Real Estate Closing Costs

Once you have an unconditional accepted offer on a home you are selling or buying it will be time to start thinking about which lawyer or notary you will use for completing the transaction. Closing costs will vary depending on how complicated the transaction is and somewhat upon which firm you choose. The closing costs will vary depending on whether you are buying or selling. Buyers can expect the following costs at closing:

  • Property Transfer Tax (PTT) on most properties and possibly Goods and Services Tax (GST) on newly-built properties
  • Legal fees – These include lawyer/notary professional fees, land title search, land title registration and other nominal fees
  • Closing adjustments (property taxes already paid by the seller, etc.)

Sellers can expect the following costs at closing:

  • Fees to discharge/payout a mortgage
  • Lawyer/Notary Fees
  • Real estate commission fees and possibly withholding tax (applies to non-residents of Canada)
  • Closing adjustments

The statement of adjustments is the document which lays out the amounts owed and the credits due to both the buyer and seller. During the appointment with the lawyer/notary, buyers and sellers will be presented with this summary of charges/credits with either a final amount due (buyers) or to be received (sellers).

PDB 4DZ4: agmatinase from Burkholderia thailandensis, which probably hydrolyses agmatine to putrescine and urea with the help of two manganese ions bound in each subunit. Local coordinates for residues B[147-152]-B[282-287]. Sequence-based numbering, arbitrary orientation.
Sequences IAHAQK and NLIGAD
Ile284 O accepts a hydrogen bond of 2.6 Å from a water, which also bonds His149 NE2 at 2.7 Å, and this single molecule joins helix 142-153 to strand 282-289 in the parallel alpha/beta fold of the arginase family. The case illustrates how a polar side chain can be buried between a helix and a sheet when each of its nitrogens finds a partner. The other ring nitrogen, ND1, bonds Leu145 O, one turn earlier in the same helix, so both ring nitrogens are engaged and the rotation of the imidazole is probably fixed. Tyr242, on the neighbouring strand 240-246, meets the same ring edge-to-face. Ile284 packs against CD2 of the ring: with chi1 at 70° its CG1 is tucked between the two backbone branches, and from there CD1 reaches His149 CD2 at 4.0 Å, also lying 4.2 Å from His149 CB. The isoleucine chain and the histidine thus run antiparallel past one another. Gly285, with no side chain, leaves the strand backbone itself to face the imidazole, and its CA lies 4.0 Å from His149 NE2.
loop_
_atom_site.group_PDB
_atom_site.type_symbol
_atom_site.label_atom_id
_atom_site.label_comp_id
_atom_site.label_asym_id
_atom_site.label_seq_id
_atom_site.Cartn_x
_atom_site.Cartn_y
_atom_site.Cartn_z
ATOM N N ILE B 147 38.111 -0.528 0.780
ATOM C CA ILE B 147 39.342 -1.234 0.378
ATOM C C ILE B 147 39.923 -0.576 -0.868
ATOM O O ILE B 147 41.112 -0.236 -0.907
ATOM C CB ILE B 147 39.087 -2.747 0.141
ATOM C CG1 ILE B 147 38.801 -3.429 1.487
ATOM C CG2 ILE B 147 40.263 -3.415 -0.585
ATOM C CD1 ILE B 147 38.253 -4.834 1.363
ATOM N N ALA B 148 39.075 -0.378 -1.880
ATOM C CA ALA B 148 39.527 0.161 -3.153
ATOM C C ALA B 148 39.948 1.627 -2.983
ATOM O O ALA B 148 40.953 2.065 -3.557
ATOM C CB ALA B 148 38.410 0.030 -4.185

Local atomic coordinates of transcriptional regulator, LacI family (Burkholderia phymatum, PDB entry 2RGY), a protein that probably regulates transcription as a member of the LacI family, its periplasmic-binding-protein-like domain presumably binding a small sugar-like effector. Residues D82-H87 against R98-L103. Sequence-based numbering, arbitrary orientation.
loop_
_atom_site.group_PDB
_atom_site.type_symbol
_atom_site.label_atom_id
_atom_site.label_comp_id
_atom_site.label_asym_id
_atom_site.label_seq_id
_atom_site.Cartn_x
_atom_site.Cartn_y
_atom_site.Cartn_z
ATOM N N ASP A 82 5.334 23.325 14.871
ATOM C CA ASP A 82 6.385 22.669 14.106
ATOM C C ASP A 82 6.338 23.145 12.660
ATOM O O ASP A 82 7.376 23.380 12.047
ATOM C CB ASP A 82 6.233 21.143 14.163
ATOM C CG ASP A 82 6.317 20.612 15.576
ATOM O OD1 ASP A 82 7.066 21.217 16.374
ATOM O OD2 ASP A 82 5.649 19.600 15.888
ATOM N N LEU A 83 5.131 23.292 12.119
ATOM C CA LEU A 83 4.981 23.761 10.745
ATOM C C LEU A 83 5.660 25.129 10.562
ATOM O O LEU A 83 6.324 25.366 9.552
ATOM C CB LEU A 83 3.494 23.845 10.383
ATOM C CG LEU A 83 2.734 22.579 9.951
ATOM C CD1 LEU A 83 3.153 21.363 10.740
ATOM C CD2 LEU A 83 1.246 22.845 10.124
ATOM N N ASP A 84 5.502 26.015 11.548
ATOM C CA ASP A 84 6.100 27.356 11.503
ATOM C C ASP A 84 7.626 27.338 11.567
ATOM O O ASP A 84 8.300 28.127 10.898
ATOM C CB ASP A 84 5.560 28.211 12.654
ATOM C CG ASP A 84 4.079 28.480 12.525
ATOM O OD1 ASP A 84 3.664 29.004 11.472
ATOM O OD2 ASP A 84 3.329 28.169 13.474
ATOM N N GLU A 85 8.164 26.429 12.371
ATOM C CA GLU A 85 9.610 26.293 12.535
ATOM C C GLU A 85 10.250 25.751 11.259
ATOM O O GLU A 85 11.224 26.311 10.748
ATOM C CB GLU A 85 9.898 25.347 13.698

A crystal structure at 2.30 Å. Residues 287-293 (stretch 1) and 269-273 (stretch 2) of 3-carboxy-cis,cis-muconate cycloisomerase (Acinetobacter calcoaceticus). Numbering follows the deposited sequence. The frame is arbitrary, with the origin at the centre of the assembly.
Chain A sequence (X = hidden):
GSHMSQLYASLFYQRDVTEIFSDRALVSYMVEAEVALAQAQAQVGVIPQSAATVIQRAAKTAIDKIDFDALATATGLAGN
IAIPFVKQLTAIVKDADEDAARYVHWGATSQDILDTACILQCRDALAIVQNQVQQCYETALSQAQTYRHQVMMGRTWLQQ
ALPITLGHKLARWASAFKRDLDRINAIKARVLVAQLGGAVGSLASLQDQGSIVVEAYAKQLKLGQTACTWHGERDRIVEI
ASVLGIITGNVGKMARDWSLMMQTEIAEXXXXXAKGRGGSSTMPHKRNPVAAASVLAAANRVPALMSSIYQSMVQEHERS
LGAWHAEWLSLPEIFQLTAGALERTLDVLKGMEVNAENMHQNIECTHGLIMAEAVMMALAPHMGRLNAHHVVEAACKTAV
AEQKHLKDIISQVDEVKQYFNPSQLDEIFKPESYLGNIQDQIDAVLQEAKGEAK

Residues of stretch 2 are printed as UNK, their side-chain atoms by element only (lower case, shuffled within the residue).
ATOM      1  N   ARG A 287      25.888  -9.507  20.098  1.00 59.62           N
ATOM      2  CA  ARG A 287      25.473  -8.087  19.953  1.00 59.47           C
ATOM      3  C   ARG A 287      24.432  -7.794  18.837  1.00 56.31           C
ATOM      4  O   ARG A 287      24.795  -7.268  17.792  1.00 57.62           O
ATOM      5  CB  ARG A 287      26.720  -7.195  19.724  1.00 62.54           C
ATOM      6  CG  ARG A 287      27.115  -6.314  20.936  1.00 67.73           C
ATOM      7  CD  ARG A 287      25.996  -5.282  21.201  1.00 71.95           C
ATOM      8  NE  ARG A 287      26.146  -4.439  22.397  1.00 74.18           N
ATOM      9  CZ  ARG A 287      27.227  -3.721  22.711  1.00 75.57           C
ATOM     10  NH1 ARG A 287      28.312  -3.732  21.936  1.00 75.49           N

It’s a good idea to speak to a potential lawyer/notary about there workflow and their schedule before choosing one so that the closing process will go smoothly with plenty of time to sign documents before completion date.  I have several good lawyers and/or notaries I can refer should you require one.

HST – How it Will Apply to Real Estate Purchases in BC

Result of the tax grab
The government's effect on your wallet.

The HST is coming to BC and it may end up costing you more on the purchase of a home in Vancouver and all of BC. Currently the GST (5%) minus any applicable New Housing Rebate applies to new and substantially renovated properties. The new HST (12%) replaces the GST and comes into existence on July 1, 2010. You may be eligible for a new housing rebate after this date.

Here’s a breakdown of how the new tax will work:

  • A rebate will apply to properties up to a maximum price of $525,000.
  • The rebate is equal to 71.43% of the provincial portion (7%) of the HST payable up to a maximum rebate of $26,250
  • Homes above $525,000 will receive a flat rebate of $26,250.
  • HST is only applicable to new or substantially renovated (more than 90%) properties – resale properties are exempt.
  • The new housing rebates will be administered by the Canada Revenue Agency.
  • New Rental Housing will be eligible for a rebate
  • Recreational Property not used as a primary residence will not be eligible for any rebate.

There is a vocal lobby challenging the legality of the new tax but it will likely take months or years for the courts to decide if the tax is here to stay in its initial implementation. Don’t hold your breath waiting for an end to the new tax.

Links to further government information:

Please leave any questions and/or comments below and I’ll get back to you with further information.

(information courtesy of the Real Estate Board of Greater Vancouver, Government of British Columbia and Canada Revenue Agency)